Here are a couple of pages from my sketchbook during my recent stay in Malta. It’s a country full of cats, sunning themselves lazily and being waited on by trained humans. The two at the top were hanging out with some pigeons on the city wall in Valletta and the little ginger kept us company as we sipped coffee in a tiny little square in the city. Here’s my Sparta Puss dozing with my sketchbook, which is an A5 Tate Gallery sketchbook. I used Faber Castell Pitt drawing pens and Winsor & Newton half pan watercolours.

Yellow And Red

20 Dec

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Husb and I were sitting on an archaic bench in Valetta a few days ago so I had a scribble. Most of Malta is built from stone quarried on the island. It’s a yellowish limestone, a similar colour to the stone used to build Bath. Right at the bottom of a jumble of tall, skinny, yellow buildings and rooftop television arials stood an old British style red phonebox. I had my watercolour box with me and put a wash over the line drawing.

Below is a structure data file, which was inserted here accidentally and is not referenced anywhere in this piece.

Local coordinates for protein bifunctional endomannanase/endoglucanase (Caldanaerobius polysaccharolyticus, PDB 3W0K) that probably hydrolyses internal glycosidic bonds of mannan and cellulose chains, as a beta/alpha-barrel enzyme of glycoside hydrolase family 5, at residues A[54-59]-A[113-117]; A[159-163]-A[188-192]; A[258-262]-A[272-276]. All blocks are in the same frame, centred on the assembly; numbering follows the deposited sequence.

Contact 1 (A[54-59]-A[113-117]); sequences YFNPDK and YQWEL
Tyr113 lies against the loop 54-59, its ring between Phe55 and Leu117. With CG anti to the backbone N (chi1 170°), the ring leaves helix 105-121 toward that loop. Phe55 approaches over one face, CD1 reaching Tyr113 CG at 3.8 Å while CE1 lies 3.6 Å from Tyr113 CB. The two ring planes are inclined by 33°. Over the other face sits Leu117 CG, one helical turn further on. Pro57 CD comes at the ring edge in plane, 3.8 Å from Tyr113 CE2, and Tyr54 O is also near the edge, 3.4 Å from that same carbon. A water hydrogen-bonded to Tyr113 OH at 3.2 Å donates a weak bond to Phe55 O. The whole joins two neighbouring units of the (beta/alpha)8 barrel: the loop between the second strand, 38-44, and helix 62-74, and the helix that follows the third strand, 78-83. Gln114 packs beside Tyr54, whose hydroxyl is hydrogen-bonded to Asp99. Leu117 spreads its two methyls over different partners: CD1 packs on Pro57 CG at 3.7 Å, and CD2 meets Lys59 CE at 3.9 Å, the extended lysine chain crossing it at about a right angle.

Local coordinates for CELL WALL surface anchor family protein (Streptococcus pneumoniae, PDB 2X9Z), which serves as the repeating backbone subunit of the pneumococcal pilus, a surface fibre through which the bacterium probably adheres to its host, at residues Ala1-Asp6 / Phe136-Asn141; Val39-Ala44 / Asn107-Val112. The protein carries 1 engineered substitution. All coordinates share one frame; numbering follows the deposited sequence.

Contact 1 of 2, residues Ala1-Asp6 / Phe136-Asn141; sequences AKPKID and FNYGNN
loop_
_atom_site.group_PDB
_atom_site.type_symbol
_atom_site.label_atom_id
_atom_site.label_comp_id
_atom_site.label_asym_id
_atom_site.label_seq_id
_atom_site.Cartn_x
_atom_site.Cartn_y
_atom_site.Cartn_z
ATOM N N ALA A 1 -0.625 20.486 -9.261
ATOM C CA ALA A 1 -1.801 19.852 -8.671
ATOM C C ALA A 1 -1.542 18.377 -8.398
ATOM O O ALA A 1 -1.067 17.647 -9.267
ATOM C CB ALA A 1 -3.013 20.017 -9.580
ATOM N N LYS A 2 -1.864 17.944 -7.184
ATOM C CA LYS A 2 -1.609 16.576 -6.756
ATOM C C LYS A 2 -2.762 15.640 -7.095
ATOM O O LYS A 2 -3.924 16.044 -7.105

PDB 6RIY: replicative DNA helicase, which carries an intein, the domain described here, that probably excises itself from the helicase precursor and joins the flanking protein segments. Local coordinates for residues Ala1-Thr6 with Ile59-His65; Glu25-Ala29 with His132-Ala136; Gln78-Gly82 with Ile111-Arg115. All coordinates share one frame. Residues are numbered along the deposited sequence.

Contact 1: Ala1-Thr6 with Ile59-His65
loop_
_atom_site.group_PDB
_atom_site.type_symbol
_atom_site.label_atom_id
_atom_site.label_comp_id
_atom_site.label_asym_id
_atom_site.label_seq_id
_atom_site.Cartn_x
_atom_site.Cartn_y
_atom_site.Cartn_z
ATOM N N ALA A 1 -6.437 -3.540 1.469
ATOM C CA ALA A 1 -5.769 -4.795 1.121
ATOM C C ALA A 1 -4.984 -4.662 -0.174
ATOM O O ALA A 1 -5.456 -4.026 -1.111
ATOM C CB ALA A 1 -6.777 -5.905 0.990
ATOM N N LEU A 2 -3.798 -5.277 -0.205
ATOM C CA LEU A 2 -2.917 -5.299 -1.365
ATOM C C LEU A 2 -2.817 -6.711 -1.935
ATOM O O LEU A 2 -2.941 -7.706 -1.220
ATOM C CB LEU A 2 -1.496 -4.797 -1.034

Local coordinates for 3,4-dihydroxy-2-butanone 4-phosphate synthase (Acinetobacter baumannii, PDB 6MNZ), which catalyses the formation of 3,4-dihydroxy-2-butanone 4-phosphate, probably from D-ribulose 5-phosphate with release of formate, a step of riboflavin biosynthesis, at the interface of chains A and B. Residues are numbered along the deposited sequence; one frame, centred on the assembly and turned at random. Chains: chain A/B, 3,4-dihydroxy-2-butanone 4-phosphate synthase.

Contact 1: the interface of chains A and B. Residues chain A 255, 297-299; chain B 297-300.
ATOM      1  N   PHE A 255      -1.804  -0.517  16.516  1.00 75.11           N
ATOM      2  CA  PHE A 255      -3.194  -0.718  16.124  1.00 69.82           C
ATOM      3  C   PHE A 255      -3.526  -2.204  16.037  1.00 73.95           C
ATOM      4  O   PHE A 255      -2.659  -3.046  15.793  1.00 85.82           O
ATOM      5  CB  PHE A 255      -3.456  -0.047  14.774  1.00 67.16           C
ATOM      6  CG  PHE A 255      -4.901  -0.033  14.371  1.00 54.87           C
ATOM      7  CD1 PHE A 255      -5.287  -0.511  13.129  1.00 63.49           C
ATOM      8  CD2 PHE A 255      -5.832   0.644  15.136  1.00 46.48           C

Drawn with Faber Castell Pitt drawing pens sizes S, F and M and Winsor & Newton watercolours into my A5 Tate Gallery sketchbook.

Big Boned Gals

19 Dec

big gals

 

Husb and I spent last week in Malta, a fabulous country with loads of ancient history stuff to enjoy. We visited the excellent National Museum of Archaeology in Valetta and saw these Neolithic statues, found in local ancient stone temples, about 6 thousand years old. They definitely liked the larger lady back in those days. One intriguing feature is that most of the statues were headless – they were discovered with separate heads nearby. It’s possible that the heads were meant to be interchangeable. The flamingo was stuffed and I drew it at the Natural History Museum in Rabat, a traditional old-fashioned museum that was charming.

Drawn with a Faber Castell Pitt drawing pen size S, into my A5 Tate Gallery sketchbook.